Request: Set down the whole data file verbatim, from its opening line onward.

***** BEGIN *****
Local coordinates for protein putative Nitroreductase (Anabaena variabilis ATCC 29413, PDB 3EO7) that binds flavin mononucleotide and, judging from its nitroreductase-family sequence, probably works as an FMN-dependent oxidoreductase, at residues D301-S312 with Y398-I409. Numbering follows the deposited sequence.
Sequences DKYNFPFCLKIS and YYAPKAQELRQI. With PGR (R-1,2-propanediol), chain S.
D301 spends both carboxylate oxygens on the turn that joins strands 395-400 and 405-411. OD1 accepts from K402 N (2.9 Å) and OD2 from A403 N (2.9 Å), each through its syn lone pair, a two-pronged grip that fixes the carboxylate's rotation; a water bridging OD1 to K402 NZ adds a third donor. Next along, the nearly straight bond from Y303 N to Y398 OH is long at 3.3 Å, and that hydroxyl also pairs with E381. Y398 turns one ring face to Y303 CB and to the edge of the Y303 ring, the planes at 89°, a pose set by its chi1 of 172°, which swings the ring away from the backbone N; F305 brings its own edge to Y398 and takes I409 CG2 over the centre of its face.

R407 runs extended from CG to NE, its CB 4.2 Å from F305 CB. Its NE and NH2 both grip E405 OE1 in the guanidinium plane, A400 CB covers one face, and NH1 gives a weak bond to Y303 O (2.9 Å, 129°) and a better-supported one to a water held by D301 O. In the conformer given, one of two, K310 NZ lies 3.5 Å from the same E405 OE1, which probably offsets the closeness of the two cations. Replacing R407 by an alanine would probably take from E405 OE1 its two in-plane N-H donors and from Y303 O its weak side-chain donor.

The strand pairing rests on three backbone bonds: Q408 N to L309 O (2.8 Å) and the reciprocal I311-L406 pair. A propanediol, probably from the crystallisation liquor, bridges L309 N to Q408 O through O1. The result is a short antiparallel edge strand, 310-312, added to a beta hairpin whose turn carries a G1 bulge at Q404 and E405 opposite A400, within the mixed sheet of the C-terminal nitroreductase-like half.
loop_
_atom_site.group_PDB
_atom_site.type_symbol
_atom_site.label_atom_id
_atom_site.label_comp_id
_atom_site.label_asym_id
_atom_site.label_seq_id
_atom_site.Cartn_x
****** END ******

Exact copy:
Local coordinates for protein putative Nitroreductase (Anabaena variabilis ATCC 29413, PDB 3EO7) that binds flavin mononucleotide and, judging from its nitroreductase-family sequence, probably works as an FMN-dependent oxidoreductase, at residues D301-S312 with Y398-I409. Numbering follows the deposited sequence.
Sequences DKYNFPFCLKIS and YYAPKAQELRQI. With PGR (R-1,2-propanediol), chain S.
D301 spends both carboxylate oxygens on the turn that joins strands 395-400 and 405-411. OD1 accepts from K402 N (2.9 Å) and OD2 from A403 N (2.9 Å), each through its syn lone pair, a two-pronged grip that fixes the carboxylate's rotation; a water bridging OD1 to K402 NZ adds a third donor. Next along, the nearly straight bond from Y303 N to Y398 OH is long at 3.3 Å, and that hydroxyl also pairs with E381. Y398 turns one ring face to Y303 CB and to the edge of the Y303 ring, the planes at 89°, a pose set by its chi1 of 172°, which swings the ring away from the backbone N; F305 brings its own edge to Y398 and takes I409 CG2 over the centre of its face.

R407 runs extended from CG to NE, its CB 4.2 Å from F305 CB. Its NE and NH2 both grip E405 OE1 in the guanidinium plane, A400 CB covers one face, and NH1 gives a weak bond to Y303 O (2.9 Å, 129°) and a better-supported one to a water held by D301 O. In the conformer given, one of two, K310 NZ lies 3.5 Å from the same E405 OE1, which probably offsets the closeness of the two cations. Replacing R407 by an alanine would probably take from E405 OE1 its two in-plane N-H donors and from Y303 O its weak side-chain donor.

The strand pairing rests on three backbone bonds: Q408 N to L309 O (2.8 Å) and the reciprocal I311-L406 pair. A propanediol, probably from the crystallisation liquor, bridges L309 N to Q408 O through O1. The result is a short antiparallel edge strand, 310-312, added to a beta hairpin whose turn carries a G1 bulge at Q404 and E405 opposite A400, within the mixed sheet of the C-terminal nitroreductase-like half.
loop_
_atom_site.group_PDB
_atom_site.type_symbol
_atom_site.label_atom_id
_atom_site.label_comp_id
_atom_site.label_asym_id
_atom_site.label_seq_id
_atom_site.Cartn_x